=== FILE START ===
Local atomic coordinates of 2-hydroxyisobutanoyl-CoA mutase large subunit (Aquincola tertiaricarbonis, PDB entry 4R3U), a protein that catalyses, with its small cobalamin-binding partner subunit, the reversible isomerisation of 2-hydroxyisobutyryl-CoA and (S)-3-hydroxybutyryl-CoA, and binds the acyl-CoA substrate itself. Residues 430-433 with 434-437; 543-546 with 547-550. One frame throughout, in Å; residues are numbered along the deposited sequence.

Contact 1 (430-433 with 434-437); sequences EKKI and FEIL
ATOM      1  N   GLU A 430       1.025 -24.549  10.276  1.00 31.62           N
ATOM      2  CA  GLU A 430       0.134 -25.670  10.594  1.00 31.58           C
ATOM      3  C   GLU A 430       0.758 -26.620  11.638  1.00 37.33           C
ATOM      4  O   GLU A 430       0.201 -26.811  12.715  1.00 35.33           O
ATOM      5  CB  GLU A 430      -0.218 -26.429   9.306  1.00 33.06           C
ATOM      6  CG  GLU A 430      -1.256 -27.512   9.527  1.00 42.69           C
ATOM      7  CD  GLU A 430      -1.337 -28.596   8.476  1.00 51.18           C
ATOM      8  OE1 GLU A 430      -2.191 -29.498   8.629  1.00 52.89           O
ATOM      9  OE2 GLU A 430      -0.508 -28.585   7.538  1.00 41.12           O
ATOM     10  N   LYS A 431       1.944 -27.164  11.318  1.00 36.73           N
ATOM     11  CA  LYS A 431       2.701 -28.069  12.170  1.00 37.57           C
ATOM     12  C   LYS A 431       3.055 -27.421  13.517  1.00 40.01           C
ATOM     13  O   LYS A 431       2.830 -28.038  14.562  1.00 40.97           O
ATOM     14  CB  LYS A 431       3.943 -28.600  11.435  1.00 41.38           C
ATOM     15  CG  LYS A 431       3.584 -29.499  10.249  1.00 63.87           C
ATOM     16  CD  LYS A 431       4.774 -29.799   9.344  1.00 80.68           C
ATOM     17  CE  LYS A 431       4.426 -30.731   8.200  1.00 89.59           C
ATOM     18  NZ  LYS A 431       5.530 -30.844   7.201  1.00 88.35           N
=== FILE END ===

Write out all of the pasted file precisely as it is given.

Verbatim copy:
Local atomic coordinates of 2-hydroxyisobutanoyl-CoA mutase large subunit (Aquincola tertiaricarbonis, PDB entry 4R3U), a protein that catalyses, with its small cobalamin-binding partner subunit, the reversible isomerisation of 2-hydroxyisobutyryl-CoA and (S)-3-hydroxybutyryl-CoA, and binds the acyl-CoA substrate itself. Residues 430-433 with 434-437; 543-546 with 547-550. One frame throughout, in Å; residues are numbered along the deposited sequence.

Contact 1 (430-433 with 434-437); sequences EKKI and FEIL
ATOM      1  N   GLU A 430       1.025 -24.549  10.276  1.00 31.62           N
ATOM      2  CA  GLU A 430       0.134 -25.670  10.594  1.00 31.58           C
ATOM      3  C   GLU A 430       0.758 -26.620  11.638  1.00 37.33           C
ATOM      4  O   GLU A 430       0.201 -26.811  12.715  1.00 35.33           O
ATOM      5  CB  GLU A 430      -0.218 -26.429   9.306  1.00 33.06           C
ATOM      6  CG  GLU A 430      -1.256 -27.512   9.527  1.00 42.69           C
ATOM      7  CD  GLU A 430      -1.337 -28.596   8.476  1.00 51.18           C
ATOM      8  OE1 GLU A 430      -2.191 -29.498   8.629  1.00 52.89           O
ATOM      9  OE2 GLU A 430      -0.508 -28.585   7.538  1.00 41.12           O
ATOM     10  N   LYS A 431       1.944 -27.164  11.318  1.00 36.73           N
ATOM     11  CA  LYS A 431       2.701 -28.069  12.170  1.00 37.57           C
ATOM     12  C   LYS A 431       3.055 -27.421  13.517  1.00 40.01           C
ATOM     13  O   LYS A 431       2.830 -28.038  14.562  1.00 40.97           O
ATOM     14  CB  LYS A 431       3.943 -28.600  11.435  1.00 41.38           C
ATOM     15  CG  LYS A 431       3.584 -29.499  10.249  1.00 63.87           C
ATOM     16  CD  LYS A 431       4.774 -29.799   9.344  1.00 80.68           C
ATOM     17  CE  LYS A 431       4.426 -30.731   8.200  1.00 89.59           C
ATOM     18  NZ  LYS A 431       5.530 -30.844   7.201  1.00 88.35           N